A common wisdom about the Harry Potter series is that it kicked up a notch when Alfonso Cuaron took up the reins for episode three. Previously, Chris Columbus had been in charge of the first two films. To be fair, Curaron was handed a better, more complex and engaging narrative than either of the first two books allowed, and the cast had definitely matured somewhat. For a few months, pretty much every piece of Potter press I read contained some kind of comparison between the two directors, with most finding in favour of Cuaron.
Columbus has a little more on his side with Percy Jackson and the Lightning Thief. His main cast are a crucial step or two older than the Potter munchkins had been, and the storyline’s rich associations with Greek mythology offer the occasional resonance that goes much deeper than early Rowling. Above all else, he now has experience at just this kind of thing, including being snapped at when a movie doesn’t quite please audiences as much as they had hoped.
It is perhaps because of these things that Percy Jackson is a significantly better film than either Philosopher’s Stone or Chamber of Secrets. No, it doesn’t compare so well to Cuaron’s Prisoner of Azkaban, but that’s a genuinely high standard to meet.
The story here is simple but with pretensions of being classical. The titular Jackson, played by a casual, pleasant Logan Lerman, is a young man diagnosed as suffering from dyslexia and ADD. That’s a pretty bad hand to be dealt, I’m sure, but near the start of the story he learns another shocking truth about his nature: he’s also a demigod. Sucks for Percy. So, cue some rites of passage drama writ large and, before long, adventure that’s loosely in the vein of some well-known Greek myths. Telling you exactly which myths might verge on spoiler material, but it’s safe to say none of them is too obscure even for a school-age audience. There seems to be a universal appetite for the stories of Greek mythology amongst all the pre-pubescent boys I’ve ever known, and most of the girls too – challenged only by their love of dinosaurs. Kudos must go out to Rick Riordan for cooking up such a “can’t fail” premise for a young adult novel series.
Riordan’s idea of a demigod bootcamp, in lieu of Potter‘s school of Witchcraft and Wizardry, seems to hew rather too closely to a well known and popular paradigm, and it does encourage a degree of cynicism. The book and, therefore, the film might have done well to go a markedly different route just to try to avoid comparison.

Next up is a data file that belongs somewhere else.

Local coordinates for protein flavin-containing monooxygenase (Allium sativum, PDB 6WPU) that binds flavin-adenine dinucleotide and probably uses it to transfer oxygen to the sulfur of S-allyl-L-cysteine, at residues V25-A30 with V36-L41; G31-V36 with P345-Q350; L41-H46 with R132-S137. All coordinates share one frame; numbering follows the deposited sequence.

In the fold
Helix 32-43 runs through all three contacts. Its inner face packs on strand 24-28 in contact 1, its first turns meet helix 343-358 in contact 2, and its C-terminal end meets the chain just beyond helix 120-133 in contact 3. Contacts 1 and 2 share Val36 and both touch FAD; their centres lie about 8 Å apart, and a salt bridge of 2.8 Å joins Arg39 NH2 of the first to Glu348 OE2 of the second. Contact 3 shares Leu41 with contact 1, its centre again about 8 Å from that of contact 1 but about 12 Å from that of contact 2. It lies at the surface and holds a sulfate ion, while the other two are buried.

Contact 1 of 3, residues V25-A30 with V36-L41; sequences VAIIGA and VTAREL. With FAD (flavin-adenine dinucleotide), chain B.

There’s a rather expensive looking supporting cast in the film who for the most part play cameo roles as the deities and creatures of myth: Pierce Brosnan, Sean Bean, Uma Thurman and so on. In direct comparison to Clash of the Titans, another film that recently raided the ham pantry for its godly characters, the supporting cast in Jackson definitely register as less laughably over-the-top and are probably one of the film’s key pleasures for audience members old enough to drink. While Steve Coogan, who plays Hades, probably should not be encouraged to take more roles of this ilk (see the Night at the Museum movies), it’s obviously effortless for him, and he comes out looking pretty good.
I’m rather pleased with the Blu-ray transfer, particularly the soundtrack. Robert Shoup and Steve Bissinger’s teams have done some vibrant work on the sound editing and mixing, and while a great deal of it is far from subtle, it adds some fun to the experience. At the same time, cinematographer Stephen Goldblatt has done a most admirable job, and has kept a film that features a lot of tricky shots with firelight sources from becoming muddy, murky and indistinct. If you’re a videophile who makes Blu-ray purchases in order to get the best out of your HD set and surround sound set-up, I think Percy Jackson will past muster.
Unfortunately for audiences less concerned with the shiny surface or the craft of the film, the storytelling and emotional beats that run through the middle section are less compelling. It’s a take-it-or-leave it trifle, ultimately, no matter the credibility of some of its components. I’d recommend a lazy Sunday afternoon for this one.
There’s not much chance we’ll see any sequels, despite Rick Riordan having written four follow-up novels so far and with more to come. It was unrealistic to expect another Harry Potter here, either in terms of box office or in audience enthusiasm. As straight-down-the-middle as it is, Percy Jackson has proven to be rather more of a niche film than anyone predicted.
Percy Jackson and the Lightning Thief is released today on DVD and Blu-ray across the UK, and was released last week in the US.